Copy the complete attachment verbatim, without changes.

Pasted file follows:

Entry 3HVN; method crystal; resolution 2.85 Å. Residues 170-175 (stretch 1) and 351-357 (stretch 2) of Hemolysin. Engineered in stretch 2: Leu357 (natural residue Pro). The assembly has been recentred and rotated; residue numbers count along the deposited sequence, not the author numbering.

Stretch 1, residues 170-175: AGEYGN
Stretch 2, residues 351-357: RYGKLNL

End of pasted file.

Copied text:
Entry 3HVN; method crystal; resolution 2.85 Å. Residues 170-175 (stretch 1) and 351-357 (stretch 2) of Hemolysin. Engineered in stretch 2: Leu357 (natural residue Pro). The assembly has been recentred and rotated; residue numbers count along the deposited sequence, not the author numbering.

Stretch 1, residues 170-175: AGEYGN
Stretch 2, residues 351-357: RYGKLNL